The Apprentice, in which a number of contestants competed for a job with Trump, largely changed that. While the show was never the world-dominating hit Trump bragged of it being and only spent one season in the year-end Nielsen top 10, that one season was the first season, and it became a legitimate breakout sensation. It was so big it finally tore apart NBC’s “Must See TV” comedy bloc on Thursdays, sending Scrubs, among others, scrambling for a new time slot.
It’s hard to overestimate just how big of a figure Burnett himself was when The Apprentice launched. He wasn’t the only player in reality TV — venerable franchises like American Idol and The Bachelor were airing and had nothing to do with him — but he was the guy who imported Survivor and turned it into the biggest thing on TV.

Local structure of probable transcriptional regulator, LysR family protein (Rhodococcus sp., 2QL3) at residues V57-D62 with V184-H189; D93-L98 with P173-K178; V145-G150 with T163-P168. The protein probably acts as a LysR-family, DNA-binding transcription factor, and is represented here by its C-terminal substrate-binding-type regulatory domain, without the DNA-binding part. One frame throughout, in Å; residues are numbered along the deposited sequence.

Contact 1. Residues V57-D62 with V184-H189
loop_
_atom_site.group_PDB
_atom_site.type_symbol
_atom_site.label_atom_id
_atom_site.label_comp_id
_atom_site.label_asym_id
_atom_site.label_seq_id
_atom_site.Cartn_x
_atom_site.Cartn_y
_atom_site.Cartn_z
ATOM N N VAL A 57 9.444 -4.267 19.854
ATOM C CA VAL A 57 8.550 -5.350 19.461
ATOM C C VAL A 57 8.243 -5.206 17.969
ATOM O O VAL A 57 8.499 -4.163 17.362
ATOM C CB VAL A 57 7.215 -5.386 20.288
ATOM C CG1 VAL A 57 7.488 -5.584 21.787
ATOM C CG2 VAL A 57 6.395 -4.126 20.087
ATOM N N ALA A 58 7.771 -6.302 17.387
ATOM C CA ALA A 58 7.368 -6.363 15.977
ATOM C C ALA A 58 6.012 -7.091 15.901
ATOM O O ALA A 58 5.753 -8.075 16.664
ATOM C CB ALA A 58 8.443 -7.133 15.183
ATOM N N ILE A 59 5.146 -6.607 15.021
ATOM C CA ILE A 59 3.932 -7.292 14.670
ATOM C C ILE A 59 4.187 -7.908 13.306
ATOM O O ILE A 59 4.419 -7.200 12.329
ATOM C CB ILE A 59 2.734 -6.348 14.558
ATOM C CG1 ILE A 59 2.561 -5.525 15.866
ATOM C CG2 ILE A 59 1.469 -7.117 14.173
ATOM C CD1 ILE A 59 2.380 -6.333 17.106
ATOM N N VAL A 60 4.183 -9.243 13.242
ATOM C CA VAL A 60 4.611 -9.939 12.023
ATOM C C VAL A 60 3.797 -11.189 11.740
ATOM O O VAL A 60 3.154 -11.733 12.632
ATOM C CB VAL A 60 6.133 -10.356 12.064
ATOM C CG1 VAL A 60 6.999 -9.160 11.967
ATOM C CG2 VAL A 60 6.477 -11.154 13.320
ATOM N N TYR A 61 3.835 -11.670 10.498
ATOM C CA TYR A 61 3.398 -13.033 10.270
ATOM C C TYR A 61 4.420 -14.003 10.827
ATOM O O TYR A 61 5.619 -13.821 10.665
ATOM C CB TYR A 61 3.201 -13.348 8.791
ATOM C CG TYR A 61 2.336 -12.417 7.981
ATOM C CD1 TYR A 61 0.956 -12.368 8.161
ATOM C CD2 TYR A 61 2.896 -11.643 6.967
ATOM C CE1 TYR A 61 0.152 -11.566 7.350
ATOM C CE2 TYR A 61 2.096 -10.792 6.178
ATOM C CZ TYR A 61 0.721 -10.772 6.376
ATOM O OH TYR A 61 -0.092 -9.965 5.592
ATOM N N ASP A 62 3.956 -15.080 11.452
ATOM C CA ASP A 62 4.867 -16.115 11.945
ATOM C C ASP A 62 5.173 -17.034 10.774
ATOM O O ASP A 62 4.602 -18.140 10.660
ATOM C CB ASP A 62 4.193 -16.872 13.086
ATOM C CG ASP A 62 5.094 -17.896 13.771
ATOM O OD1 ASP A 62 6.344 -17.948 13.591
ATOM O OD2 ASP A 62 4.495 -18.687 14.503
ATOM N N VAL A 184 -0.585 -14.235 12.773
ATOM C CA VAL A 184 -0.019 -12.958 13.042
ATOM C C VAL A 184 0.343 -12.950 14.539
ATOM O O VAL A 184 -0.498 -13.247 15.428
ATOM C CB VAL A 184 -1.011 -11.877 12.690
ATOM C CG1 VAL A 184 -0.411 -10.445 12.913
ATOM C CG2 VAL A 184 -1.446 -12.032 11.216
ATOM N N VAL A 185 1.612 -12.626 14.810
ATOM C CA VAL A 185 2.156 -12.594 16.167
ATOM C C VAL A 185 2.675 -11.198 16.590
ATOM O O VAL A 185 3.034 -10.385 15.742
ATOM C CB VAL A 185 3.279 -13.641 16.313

His reality shows had the slick pacing of a compulsively watchable serialized drama, but the authenticity of real people making tough decisions. Yes, most viewers knew producers were manipulating his reality shows on some level, but they felt more exciting than any scripted drama could.
And to this day, Burnett is a reality kingpin, even if he’s not as powerful as he was in 2004. Indeed, he has three separate long-running reality franchises still chugging along on three of the four major broadcast networks — The Voice on NBC, Survivor on CBS, and Shark Tank on ABC.